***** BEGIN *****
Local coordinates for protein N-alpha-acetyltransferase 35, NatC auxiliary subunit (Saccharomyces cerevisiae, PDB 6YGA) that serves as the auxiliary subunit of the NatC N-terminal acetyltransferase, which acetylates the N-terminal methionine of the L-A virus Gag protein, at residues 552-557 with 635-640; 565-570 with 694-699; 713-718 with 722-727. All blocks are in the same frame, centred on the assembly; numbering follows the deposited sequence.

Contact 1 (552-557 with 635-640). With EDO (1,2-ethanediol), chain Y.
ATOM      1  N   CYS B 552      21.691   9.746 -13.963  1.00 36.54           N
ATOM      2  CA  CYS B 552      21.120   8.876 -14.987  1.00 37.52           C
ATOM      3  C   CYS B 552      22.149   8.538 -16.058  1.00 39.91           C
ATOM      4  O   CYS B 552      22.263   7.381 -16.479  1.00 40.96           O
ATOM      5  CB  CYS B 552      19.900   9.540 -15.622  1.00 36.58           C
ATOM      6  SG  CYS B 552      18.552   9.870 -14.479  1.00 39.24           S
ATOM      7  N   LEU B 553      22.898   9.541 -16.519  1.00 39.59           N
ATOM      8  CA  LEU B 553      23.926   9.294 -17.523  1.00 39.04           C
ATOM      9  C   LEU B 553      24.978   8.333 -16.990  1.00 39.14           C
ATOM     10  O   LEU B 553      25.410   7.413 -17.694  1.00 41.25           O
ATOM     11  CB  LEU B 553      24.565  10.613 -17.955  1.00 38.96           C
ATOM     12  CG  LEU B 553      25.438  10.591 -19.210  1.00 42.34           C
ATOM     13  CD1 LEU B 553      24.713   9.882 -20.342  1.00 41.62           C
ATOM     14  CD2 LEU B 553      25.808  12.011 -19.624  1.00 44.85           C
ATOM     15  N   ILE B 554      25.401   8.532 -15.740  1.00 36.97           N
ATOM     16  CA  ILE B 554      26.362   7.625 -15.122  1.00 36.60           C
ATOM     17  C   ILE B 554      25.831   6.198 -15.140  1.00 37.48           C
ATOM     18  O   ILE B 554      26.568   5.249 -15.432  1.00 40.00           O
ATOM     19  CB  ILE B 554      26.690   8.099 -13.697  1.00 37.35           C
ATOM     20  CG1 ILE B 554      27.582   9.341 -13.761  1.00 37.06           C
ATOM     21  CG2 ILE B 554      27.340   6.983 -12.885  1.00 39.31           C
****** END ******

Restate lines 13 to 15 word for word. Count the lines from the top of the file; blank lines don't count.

ATOM     11  CB  LEU B 553      24.565  10.613 -17.955  1.00 38.96           C
ATOM     12  CG  LEU B 553      25.438  10.591 -19.210  1.00 42.34           C
ATOM     13  CD1 LEU B 553      24.713   9.882 -20.342  1.00 41.62           C